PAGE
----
Is the Hurriyat Losing Its Relevance?


18 July 2019

The Kashmir Valley’s separatist conglomerate, the Hurriyat Conference, might claim to be the true representative and voice of the Valley’s people but this claim is sounding increasingly discordant as well as desperate.

Years of fruitless protests, frequent hartals, shutdowns and violent rallies have neither helped the Kashmir cause nor furthered the fortunes of the Valley’s populace.

If anything, the Hurriyat’s thoughtless actions and blind determination to disrupt normal life has shattered the local economy and brought the people, particularly the poor, to the bottom of the barrel.

The tourism industry is on its last legs; thousands of houseboat, hotel and restaurant owners are without income for the past few years; industry has fled and no corporate is prepared to come forward to set up industry in the Valley.

The young people and children in Kashmir too face a bleak future. Their education is constantly disrupted by the shutdowns and rallies while violent behaviour is encouraged. Young people graduating from colleges and universities have no job prospects.

Despite all this the Hurriyat leadership, especially personified by Syed Ali Shah Geelani, who is on his last legs and has nothing to look forward to, continues to follow the same futile line of action of shutdowns, protests, street violence and propaganda of hatred.

Two generations of Kashmiris have gone down the drain because of this unending cycle of disaffection spread by leaders like Geelani and another generation is about to go down the same path. This is perhaps one reason why many within the Hurriyat feel it is time to change the course of action, and the agenda, if not the basic premise of the struggle.

Today, it is evident that there is a big difference in approach between the two main Hurriyat factions - the All Party Hurriyat Conference (G) led by Syed Ali Shah Geelani and the All Party Hurriyat Conference (M) led by Mirwaiz Umar Farooq.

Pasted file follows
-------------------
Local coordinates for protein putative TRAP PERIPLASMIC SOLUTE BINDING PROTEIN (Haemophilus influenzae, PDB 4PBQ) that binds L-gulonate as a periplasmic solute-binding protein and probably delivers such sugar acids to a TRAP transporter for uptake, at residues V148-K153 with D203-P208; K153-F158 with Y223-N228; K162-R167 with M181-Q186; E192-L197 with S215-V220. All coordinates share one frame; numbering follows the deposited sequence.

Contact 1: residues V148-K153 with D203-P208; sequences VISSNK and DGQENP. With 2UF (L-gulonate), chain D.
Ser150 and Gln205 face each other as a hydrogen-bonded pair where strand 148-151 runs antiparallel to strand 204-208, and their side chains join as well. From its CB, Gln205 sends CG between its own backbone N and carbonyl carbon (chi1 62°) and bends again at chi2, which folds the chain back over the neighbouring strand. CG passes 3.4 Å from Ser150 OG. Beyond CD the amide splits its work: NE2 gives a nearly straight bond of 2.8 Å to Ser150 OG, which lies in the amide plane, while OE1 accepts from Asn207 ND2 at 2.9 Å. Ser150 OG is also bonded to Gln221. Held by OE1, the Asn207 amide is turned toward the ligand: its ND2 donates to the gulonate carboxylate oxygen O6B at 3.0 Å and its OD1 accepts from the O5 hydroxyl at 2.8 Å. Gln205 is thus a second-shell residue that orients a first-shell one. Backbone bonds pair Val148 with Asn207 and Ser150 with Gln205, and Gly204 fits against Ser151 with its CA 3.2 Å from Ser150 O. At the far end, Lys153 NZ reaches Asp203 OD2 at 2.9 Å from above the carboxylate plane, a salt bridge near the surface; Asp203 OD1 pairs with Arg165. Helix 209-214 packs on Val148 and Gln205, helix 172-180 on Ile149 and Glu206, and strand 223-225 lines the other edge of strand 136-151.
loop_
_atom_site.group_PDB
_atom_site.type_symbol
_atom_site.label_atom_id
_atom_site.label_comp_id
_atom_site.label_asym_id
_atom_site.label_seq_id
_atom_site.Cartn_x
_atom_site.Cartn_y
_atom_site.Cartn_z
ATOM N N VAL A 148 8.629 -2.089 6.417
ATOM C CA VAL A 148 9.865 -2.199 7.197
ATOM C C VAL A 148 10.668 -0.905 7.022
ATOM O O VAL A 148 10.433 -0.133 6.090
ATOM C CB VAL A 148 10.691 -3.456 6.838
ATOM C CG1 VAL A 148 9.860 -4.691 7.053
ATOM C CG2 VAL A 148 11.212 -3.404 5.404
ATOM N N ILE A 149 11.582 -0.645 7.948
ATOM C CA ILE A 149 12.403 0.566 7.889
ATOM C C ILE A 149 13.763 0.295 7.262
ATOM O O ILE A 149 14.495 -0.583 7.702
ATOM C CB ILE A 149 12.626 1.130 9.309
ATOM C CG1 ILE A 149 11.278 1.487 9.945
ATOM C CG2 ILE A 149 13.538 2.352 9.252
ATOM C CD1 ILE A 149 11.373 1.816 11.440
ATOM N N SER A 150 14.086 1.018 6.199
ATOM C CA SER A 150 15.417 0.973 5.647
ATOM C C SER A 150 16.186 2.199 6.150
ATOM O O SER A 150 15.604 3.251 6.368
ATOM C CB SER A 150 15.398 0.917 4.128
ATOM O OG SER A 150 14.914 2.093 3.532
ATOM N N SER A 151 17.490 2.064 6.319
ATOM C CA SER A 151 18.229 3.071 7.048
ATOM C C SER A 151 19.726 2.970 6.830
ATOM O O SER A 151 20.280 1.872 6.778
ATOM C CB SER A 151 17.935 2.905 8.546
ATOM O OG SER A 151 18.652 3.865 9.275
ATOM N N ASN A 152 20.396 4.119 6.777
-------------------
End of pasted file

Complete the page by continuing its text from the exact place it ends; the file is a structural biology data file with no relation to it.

The Mirwaiz has agreed to talks with the Government of India while the faction led by Geelani continues to oppose such a move. There are many other differences beneath the surface which are not articulated by Hurriyat leader for fear of reprisals or accusations of sabotaging the movement.

Strangely, news of the Hurriyat faction’s readiness for talks first came from J&K Governor Satya Pal Malik last month. Some reports claim this was because of pressure from Pakistan, which is itself under pressure to stop terrorism in Kashmir. Others say it was due to the muscular policy of New Delhi which is squeezing separatists as well as terrorists and their over-ground sympathisers and helpers.

Whatever the reason, the issue of talks and continuation of the policy of shutdowns seems to have driven a wedge within the top Hurriyat leadership. Each of the two factions of the Hurriyat have several constituents all of whom have their own views about how to conduct the movement and move ahead for a resolution of the lingering Kashmir dispute.


Syed Ali Shah Geelani
Syed Ali Shah Geelani: Waning Influence

It is said that even Tehreek-e-Hurriyat Chairman Mohammad Ashraf Sehrai is no longer amenable to the dictatorial stance taken by Geelani who once was in the same post. Having been chairman since last year, Sehrai appears to following a more moderate path and does not favour incessant shutdowns and so on. He is also closer to the Mirwaiz’s way of thinking.

Another problem is the tendency of the three big separatists - Syed Ali Shah Geelani, Md Yasin Malik and Mirwaiz Umar Farooq - to usurp the separatist movement. This they have effectively done by floating the so-called Joint Resistance Leadership (JRL). By doing so, they have in more ways than one side-lined the Hurriyat and proclaimed themselves as leaders of the Kashmir movement.

The common Kashmiris as well as many within the Hurriyat are also displeased with the news that several children and relatives of top Hurriyat leadership study; live or work abroad in comfortable circumstances while their lives and that of their kith and kin are spent pursuing a futile and endless struggle.

It is the rank and file of the Hurriyat as well as the lower level leaders who have to face police harassment, and often are jailed. Their children have no future while the privileged sections of the Hurriyat leadership enjoy peace and prosperity outside Kashmir Valley. All this is creating much soul searching and undermining the Hurriyat leadership.

No wonder then that Mirwaiz publicly responded positively to the issue of talks. He that if “meaningful” talks are initiated, “there will be a positive response.” Such a response suggests a more accommodative stand on the part of the Separatist lobby and could well reflect the majority opinion.

However, even this step could be little and too late. Many people within the state as well as in New Delhi are increasingly suspicious of the Hurriyat’s claim to be the sole representative of the Kashmir people. For far too long, the majority voice has been silenced. Perhaps now we will hear many more voices, opinions and idea on resolving the Kashmir issue.

Md. Sadiq

18 July 2019

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